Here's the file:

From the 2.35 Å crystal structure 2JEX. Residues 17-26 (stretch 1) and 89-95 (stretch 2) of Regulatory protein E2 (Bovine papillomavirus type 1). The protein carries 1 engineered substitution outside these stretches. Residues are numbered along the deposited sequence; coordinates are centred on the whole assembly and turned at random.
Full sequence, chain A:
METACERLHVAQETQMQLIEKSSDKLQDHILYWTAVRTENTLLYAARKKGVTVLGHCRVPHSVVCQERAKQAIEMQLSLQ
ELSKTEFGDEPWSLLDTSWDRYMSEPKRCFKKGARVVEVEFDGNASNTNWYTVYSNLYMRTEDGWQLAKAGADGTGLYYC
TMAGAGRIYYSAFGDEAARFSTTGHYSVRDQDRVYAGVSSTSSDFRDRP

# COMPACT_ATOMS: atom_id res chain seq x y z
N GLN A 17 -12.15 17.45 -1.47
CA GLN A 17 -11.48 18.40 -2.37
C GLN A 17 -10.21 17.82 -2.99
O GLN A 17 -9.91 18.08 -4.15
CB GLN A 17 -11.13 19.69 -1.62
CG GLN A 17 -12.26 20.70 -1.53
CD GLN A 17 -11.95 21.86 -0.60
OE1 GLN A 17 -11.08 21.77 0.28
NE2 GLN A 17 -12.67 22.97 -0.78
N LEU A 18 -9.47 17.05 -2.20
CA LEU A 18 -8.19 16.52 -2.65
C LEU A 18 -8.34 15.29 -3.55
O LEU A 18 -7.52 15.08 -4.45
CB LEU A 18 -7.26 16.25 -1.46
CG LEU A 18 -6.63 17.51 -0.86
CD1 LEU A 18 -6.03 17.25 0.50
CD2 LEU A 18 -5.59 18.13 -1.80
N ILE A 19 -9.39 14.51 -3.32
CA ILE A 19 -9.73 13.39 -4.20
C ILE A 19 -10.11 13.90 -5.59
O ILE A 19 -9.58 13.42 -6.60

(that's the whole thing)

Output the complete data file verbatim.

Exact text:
From the 2.35 Å crystal structure 2JEX. Residues 17-26 (stretch 1) and 89-95 (stretch 2) of Regulatory protein E2 (Bovine papillomavirus type 1). The protein carries 1 engineered substitution outside these stretches. Residues are numbered along the deposited sequence; coordinates are centred on the whole assembly and turned at random.
Full sequence, chain A:
METACERLHVAQETQMQLIEKSSDKLQDHILYWTAVRTENTLLYAARKKGVTVLGHCRVPHSVVCQERAKQAIEMQLSLQ
ELSKTEFGDEPWSLLDTSWDRYMSEPKRCFKKGARVVEVEFDGNASNTNWYTVYSNLYMRTEDGWQLAKAGADGTGLYYC
TMAGAGRIYYSAFGDEAARFSTTGHYSVRDQDRVYAGVSSTSSDFRDRP

# COMPACT_ATOMS: atom_id res chain seq x y z
N GLN A 17 -12.15 17.45 -1.47
CA GLN A 17 -11.48 18.40 -2.37
C GLN A 17 -10.21 17.82 -2.99
O GLN A 17 -9.91 18.08 -4.15
CB GLN A 17 -11.13 19.69 -1.62
CG GLN A 17 -12.26 20.70 -1.53
CD GLN A 17 -11.95 21.86 -0.60
OE1 GLN A 17 -11.08 21.77 0.28
NE2 GLN A 17 -12.67 22.97 -0.78
N LEU A 18 -9.47 17.05 -2.20
CA LEU A 18 -8.19 16.52 -2.65
C LEU A 18 -8.34 15.29 -3.55
O LEU A 18 -7.52 15.08 -4.45
CB LEU A 18 -7.26 16.25 -1.46
CG LEU A 18 -6.63 17.51 -0.86
CD1 LEU A 18 -6.03 17.25 0.50
CD2 LEU A 18 -5.59 18.13 -1.80
N ILE A 19 -9.39 14.51 -3.32
CA ILE A 19 -9.73 13.39 -4.20
C ILE A 19 -10.11 13.90 -5.59
O ILE A 19 -9.58 13.42 -6.60